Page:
Go Math includes a wide variety of multisensory methods of teaching to help students learn math, including visual diagrams, hands-on activities, journaling, active discussions, videos and even games.

As a result, it can be a very engaging and even fun curriculum for students to use and can be more effective for students with different learning preferences and styles.

### Homeschools looking for an approachable, conceptual math program

Like math curricula such as Singapore Math or Math U See, Go Math is a conceptual math program that tries to help students better understand why math works the way it does, how math works and why certain approaches are effective at solving problems.

It can, therefore, help them develop a deeper and more analytical understanding of math.

At the same time, the program uses common sense explanations, plenty of visuals, hands-on activities and even games to help make learning a little easier and less intimidating for students.

### Homeschools looking for a common-core aligned program

Go Math is a Common Core aligned math curriculum that is used by schools across the US and can therefore be an excellent option for those interested in such an approach to teaching.

### Students that need a good amount of repetition and review to master skills

With chapter pre-assessments, dedicated lesson reviews, spiral reviews, parent-student discussions and more, Go Math offers homeschooling students a lot of opportunity to practice what they’re learning and review previously learned concepts.

This can be of great help to students who need a good deal of consistent practice to prevent skill and knowledge gaps from forming.

### Those interested in a “school at home” approach

Some families prefer to try and replicate the experience of a public school system as much as possible in their homeschool.

As a curriculum written for and used by schools across the US, Go Math can fit this approach to at home teaching pretty well.

## Who Is It Not Ideal For?

### Those looking for a program specifically designed for homeschools

Go Math’s teacher’s guides are more or less written for a classroom setting and tend to make references to traditional schooling from time to time.

Although sold to and fairly frequently used by homeschools, it is not specifically and exclusively designed for homeschooling families, which can bother some parents.

### Students who pick things up quickly and get frustrated with lots of review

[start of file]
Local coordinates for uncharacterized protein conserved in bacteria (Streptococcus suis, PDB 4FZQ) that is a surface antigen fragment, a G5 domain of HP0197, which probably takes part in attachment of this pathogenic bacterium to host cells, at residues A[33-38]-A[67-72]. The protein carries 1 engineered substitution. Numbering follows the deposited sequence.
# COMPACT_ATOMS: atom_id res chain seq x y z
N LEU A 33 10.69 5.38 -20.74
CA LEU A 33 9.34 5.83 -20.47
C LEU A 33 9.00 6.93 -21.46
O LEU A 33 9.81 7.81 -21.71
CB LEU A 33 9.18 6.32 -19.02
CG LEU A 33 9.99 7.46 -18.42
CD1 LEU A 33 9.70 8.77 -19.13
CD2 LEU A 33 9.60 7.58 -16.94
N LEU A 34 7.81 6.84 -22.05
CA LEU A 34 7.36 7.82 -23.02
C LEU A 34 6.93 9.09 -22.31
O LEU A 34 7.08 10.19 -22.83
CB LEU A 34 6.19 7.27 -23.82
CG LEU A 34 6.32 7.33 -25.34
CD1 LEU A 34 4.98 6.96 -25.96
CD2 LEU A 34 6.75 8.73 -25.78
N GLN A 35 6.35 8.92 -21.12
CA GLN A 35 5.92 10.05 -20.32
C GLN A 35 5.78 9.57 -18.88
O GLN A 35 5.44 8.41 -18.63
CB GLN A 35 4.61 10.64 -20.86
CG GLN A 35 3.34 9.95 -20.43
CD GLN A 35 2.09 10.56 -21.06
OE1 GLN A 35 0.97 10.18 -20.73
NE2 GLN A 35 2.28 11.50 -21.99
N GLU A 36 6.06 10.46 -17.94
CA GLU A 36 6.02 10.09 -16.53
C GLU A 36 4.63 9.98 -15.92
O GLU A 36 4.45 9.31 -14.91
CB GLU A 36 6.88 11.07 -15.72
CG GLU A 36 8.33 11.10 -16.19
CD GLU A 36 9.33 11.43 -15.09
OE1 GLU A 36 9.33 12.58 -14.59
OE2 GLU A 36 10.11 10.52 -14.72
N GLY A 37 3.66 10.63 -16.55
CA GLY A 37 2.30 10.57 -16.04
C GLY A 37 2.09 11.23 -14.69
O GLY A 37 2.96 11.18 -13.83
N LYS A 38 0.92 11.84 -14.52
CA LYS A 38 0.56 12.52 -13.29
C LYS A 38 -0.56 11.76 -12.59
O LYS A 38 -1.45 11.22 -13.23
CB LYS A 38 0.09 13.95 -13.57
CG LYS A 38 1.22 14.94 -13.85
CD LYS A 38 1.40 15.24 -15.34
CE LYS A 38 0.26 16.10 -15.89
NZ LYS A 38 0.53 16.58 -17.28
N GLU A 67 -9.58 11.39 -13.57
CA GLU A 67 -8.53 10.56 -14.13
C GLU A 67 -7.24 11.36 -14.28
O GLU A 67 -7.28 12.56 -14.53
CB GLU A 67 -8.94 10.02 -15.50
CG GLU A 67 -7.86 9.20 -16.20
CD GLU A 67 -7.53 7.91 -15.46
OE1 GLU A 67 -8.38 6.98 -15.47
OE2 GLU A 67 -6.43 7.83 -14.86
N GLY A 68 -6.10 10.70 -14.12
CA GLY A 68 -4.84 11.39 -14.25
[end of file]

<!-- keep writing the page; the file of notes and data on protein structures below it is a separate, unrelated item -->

Go Math tends to review and revisit material a little more frequently than some other programs, with pre-lesson assessments, lesson exercises, lesson checks, spiral reviews, various games and activities, math talk discussions and more.

Those who pick up and master math concepts quickly may find it a little much.

### Those looking for a more advanced homeschool math program

Go Math is a math program that tends to focus on making conceptual math more approachable and understandable for students and generally tracks along grade level in terms of rigor and pace.

As such, it may not be the most ideal program for those with highly advanced or talented math students.

## Price

*Note: Prices correct as of writing. All prices in USD. *

There are a couple ways in which homeschooling families can pick up Go Math for home use.

The program is offered as a complete and fairly expansive homeschool package that, as we’ve mentioned, breaks the student edition up into a number of booklets based around individual concepts for that grade.

These packages also come with the teacher’s edition, a lesson planning guide (to help parents schedule and pace lessons), an assessment guide with copies of tests and rubrics for correcting them, and a reusable and plasticized chart with math facts, questions and rules that students should remember.

Alternatively, parents can pick up the student and teacher’s editions (with the student edition being sold as a single book), as well the assessment guides (should they feel like doing so) as individual items, which can be an option for those on tighter budgets.

Although the exact price for a curriculum varies by grade, complete homeschool packages tend to cost somewhere between $250-300.

Individual student editions tend to cost around $45, teacher’s editions around $62.40, and the assessment guides around $15.

As always, we encourage parents to check the latest prices for the program, as well as for any discounts or sales that might be on offer.

Or

## Is It Worth The Price?

Although perhaps not the cheapest homeschooling math program around, we feel that Go Math can be an excellent math program for the right homeschooling families.

Go Math offers parents and students a comprehensive and standards-aligned conceptual math program that helps students understand the math they are learning a little more deeply and can get them thinking far more strategically and critically about problem solving, something that will stand them in good stead in their high school math and STEM courses and beyond.

Perhaps more than that, the curricula explain concepts quite clearly and understandably, frequently connecting the learning to subjects and real-life objects/situations that students may more readily understand.

It also provides students with ample opportunity for review and revision, often making these interesting through the use of games and hands-on exercises.

Finally, Go Math is also a very multisensory math program.

Lessons can involve hands-on activities, visual diagrams, videos, discussions and even games, all of which allow the program to suit a wide array of learners and learning styles and be more engaging in the process.

## Bottom Line

With a strong, standards-aligned conceptual approach, a wide array of multisensory activities, an understandable teaching style and offering plenty of revision and review, Go Math can be a highly effective K-8 math program to help students develop their math skills in a less stressful and more engaging manner.

**About the Author**

David Belenky is a freelance writer, former science and math tutor and a tech enthusiast. When he’s not writing about educational tech, he likes to chill out with his family and dog at home.